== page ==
Big data is utterly useless. Unless it can be analyzed in a relevant way, one that builds bridges to consumers instead of burning them, it’s not hard to see how accessing consumers’ data can creep them out, leaving them feeling vulnerable and skeptical of the business.
About 95% of consumers don’t want their data shared with 3rd parties, and yet the online advertising business is growing exponentially. Despite the glaring lack of correlation between what consumers seem to want versus what the industry is prepared to offer, there is no doubt vast potential in the collection, analysis, and deployment of big data collection for the purpose of optimizing customer relationship management and improving target marketing.
Some companies have argued that businesses are doomed without comprehensive, “big data” analytics. Thunderhead, for example, provides a data analysis software that gleans relevant information about a potential customer from a variety of channels to help drive customer engagement. Full disclosure, their disturbing commercial highlights numerous concerns, notably the fundamental problem with big data: its inherent creepiness.
Data on you, your friends, and everyone you know with an internet connection is being collected by millions of companies, free services, browsers, apps, programs, and software. Whether it’s browsers like Chrome and Edge, or search engines like Bing and Google, the majority of online services we use multiple times per day are building profiles on each one of us. The UN digital privacy chief says it’s “worse than anything Orwell could have foreseen,” calling for a Geneva Convention on internet privacy.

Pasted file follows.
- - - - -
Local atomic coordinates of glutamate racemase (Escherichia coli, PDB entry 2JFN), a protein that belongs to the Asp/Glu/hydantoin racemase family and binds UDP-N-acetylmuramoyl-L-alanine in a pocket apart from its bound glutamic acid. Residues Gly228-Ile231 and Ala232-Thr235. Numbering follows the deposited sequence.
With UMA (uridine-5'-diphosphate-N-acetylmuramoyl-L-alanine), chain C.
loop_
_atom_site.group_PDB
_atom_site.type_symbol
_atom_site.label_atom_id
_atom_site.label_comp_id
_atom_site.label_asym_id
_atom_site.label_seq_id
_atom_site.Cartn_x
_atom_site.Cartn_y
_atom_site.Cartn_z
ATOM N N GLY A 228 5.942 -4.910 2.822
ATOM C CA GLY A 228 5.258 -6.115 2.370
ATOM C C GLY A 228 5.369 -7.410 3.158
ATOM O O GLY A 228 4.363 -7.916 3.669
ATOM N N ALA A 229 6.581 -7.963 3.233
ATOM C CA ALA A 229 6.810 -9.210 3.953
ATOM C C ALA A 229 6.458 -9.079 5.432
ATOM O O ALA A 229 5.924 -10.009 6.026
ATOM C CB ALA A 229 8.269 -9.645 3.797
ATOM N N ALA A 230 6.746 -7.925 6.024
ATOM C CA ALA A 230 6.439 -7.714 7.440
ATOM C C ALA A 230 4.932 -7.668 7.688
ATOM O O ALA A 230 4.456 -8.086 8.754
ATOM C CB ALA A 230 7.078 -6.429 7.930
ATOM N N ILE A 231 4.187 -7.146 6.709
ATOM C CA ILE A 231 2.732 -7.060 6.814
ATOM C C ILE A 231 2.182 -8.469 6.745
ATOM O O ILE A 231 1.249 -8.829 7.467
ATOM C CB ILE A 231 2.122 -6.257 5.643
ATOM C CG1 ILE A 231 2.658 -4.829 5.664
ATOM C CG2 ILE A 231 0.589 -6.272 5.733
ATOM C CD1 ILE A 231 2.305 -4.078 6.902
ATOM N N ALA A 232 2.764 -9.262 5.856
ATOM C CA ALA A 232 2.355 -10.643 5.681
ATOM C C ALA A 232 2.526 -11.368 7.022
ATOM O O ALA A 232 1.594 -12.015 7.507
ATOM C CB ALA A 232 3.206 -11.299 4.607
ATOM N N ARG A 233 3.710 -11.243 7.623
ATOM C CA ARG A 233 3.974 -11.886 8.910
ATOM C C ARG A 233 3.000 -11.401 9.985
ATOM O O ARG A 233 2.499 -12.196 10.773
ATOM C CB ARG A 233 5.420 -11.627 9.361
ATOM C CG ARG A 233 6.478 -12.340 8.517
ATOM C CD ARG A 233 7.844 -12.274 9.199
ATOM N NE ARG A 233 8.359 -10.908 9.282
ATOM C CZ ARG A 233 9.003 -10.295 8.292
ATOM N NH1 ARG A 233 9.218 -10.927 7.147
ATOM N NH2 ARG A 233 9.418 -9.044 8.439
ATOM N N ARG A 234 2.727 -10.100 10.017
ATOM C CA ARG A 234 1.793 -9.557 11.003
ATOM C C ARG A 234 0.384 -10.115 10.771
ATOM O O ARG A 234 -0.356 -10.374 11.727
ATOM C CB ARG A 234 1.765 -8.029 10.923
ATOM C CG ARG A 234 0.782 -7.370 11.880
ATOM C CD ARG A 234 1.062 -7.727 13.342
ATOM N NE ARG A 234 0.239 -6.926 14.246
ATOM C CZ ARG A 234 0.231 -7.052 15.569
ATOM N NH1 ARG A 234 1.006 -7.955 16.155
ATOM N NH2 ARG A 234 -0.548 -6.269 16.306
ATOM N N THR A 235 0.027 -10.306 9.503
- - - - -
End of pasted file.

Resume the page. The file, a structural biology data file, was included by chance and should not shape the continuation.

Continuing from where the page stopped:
If you look at the UK’s CCTV system, Winston Smith (the character in Orwell’s novel, 1984), was at least able to go sit under a tree in the countryside and expect no cameras to be watching. But today, vast parts of the English countryside have more cameras than Orwell could have ever predicted.
As Charles Duhigg wrote in 2012, “Almost every major retailer… has a “predictive analytics” department devoted to understanding not just consumers’ shopping habits, but also their personal habits, so as to more efficiently market to them.” Thankfully, businesses are learning how to use collected data in a less creepy way, one that you as a consumer can actually benefit from.
In fact, Christopher Bucholtz writes that the shift in consumer perception regarding big data will open up new doors for advertising that embraces the consumer instead of alienating them. “It’s not just big data and a technology-driven revolution – it’s also a shift in attitudes about data’s place in the selling process, its role as a guide or as a reality check, and its ability to fuel new processes that drive greater sales performance.”
All the same, nothing quite eliminates the creepiness of big data collection.